If you’ve seen me talk at a conference recently (perhaps XTech or ApacheCon Europe) you’ll know that I’m very interested in what happens when the coders who made the web get to script the real world. Cheap and powerful hardware prototyping is now within the reach of anyone who can code a webapp or configure a Unix box.
I just got back from XTech 2007 in Paris. It was an excellent conference this year and I’m really proud of having contributed in a small way by being on the programme committee. Every year the speaker lineup gets better and better.
Last Friday I had the great privilege of giving a keynote talk at the ApacheCon Europe conference in Amsterdam. My topic was the new possibilities for software hackers coming from cheap, scriptable hardware prototyping. I illustrated the path from the desktop via my work in Second Life, and showed how it translates into physical computing.
Dopplr’s still invite only, but there’s a good chance you know someone with an account by now. We’ll be issuing new invite tokens from time to time, so keep an eye out. There are some screenshots on Flickr, and alpha travellers Stowe Boyd and Roo Reynolds have written some illuminating reviews. I’ll be at XTech in Paris in May (don’t forget, online registration closes soon) so track me down and I’ll give you a demo.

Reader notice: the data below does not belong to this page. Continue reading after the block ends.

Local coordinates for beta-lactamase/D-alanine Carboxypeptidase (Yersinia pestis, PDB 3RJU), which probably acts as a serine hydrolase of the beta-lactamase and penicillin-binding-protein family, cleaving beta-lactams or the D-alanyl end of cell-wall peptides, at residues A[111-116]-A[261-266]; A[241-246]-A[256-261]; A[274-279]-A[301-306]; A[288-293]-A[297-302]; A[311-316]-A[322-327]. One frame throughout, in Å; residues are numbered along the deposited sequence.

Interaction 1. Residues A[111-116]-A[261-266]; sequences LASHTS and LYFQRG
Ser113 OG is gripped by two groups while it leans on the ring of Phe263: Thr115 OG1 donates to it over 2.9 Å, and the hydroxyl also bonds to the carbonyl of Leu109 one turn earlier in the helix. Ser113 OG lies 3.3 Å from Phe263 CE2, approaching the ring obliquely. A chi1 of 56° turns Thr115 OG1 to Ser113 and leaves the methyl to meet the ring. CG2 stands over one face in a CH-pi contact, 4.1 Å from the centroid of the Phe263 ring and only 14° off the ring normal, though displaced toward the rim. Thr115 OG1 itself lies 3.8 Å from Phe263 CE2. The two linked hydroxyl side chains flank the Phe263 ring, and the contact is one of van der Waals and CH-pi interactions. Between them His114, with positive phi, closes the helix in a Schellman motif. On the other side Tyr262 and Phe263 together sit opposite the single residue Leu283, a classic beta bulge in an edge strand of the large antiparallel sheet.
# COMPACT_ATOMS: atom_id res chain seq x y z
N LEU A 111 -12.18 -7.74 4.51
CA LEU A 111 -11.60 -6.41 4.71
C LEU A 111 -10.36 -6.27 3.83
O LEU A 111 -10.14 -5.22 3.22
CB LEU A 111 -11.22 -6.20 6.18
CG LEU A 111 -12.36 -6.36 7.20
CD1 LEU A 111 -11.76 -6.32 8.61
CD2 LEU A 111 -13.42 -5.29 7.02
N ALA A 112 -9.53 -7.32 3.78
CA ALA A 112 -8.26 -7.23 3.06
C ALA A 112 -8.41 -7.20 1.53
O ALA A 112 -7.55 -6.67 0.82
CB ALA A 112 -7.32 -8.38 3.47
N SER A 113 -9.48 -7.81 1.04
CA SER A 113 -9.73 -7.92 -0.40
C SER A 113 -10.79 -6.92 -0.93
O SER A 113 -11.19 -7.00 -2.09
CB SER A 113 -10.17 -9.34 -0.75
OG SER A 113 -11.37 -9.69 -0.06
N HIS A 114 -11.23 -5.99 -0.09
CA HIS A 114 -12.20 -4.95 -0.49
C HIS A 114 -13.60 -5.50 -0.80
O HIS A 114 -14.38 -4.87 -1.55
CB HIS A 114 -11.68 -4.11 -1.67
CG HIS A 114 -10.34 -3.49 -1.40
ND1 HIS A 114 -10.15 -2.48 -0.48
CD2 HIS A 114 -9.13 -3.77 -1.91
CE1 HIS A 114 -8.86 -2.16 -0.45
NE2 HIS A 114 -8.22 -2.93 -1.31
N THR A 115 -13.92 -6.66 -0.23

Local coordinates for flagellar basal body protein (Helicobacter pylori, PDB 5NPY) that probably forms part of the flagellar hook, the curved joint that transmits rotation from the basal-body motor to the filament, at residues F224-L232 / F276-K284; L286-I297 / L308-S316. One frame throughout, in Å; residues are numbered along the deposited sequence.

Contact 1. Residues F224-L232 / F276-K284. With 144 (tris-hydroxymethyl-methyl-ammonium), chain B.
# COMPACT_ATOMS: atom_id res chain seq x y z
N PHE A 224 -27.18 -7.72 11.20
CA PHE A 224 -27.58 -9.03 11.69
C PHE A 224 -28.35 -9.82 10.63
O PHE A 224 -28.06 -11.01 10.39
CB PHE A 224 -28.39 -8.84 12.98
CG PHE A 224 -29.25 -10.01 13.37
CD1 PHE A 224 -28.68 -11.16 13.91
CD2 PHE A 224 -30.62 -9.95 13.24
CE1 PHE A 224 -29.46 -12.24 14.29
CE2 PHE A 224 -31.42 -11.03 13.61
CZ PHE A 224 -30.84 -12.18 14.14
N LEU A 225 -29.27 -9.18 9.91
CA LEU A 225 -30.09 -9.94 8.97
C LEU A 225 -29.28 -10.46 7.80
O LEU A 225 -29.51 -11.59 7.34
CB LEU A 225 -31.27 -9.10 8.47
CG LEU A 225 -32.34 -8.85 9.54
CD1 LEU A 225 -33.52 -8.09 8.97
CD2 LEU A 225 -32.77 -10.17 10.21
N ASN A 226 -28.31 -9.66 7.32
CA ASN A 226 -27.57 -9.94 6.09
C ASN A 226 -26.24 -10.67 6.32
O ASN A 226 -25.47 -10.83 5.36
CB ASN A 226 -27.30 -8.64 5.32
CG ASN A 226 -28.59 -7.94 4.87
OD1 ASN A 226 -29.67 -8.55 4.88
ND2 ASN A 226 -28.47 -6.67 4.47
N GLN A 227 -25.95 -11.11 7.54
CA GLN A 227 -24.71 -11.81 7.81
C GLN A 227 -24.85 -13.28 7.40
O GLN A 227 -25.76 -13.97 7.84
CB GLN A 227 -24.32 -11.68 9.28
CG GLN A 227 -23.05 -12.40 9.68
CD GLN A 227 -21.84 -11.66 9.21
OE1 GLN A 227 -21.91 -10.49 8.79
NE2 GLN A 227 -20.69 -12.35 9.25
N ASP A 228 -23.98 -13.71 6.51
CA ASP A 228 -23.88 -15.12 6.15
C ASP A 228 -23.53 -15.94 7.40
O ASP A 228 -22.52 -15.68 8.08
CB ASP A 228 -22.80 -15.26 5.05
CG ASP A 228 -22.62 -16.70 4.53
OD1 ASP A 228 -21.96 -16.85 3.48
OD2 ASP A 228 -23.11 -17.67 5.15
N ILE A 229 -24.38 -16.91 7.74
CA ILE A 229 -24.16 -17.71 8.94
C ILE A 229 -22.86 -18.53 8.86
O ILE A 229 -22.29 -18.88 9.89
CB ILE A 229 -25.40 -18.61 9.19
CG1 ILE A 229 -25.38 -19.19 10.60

I’ve just got back from another big trip. I’ve spent most of the last two weeks in New Zealand, thanks to Nat Torkington and the kind sponsorship of New Zealand Trade and Enterprise. Not only did I get to attend NZ Foo Camp, but NZTE’s John Houlker arranged for me to meet with representives of Auckland and Wellington’s media, software and archiving interests.
Here’s a video demonstration (people reading the feed, start your web browsers). On the left you’ll see an Arduino reading analogue values from a potentiometer and feeding the results in via the USB-serial interface to my Mac. On the right, you’ll see a modified version of Second Life that is feeding those values in via my avatar’s chat channel. An object in the Second Life world is reacting, with perhaps a half-second lag.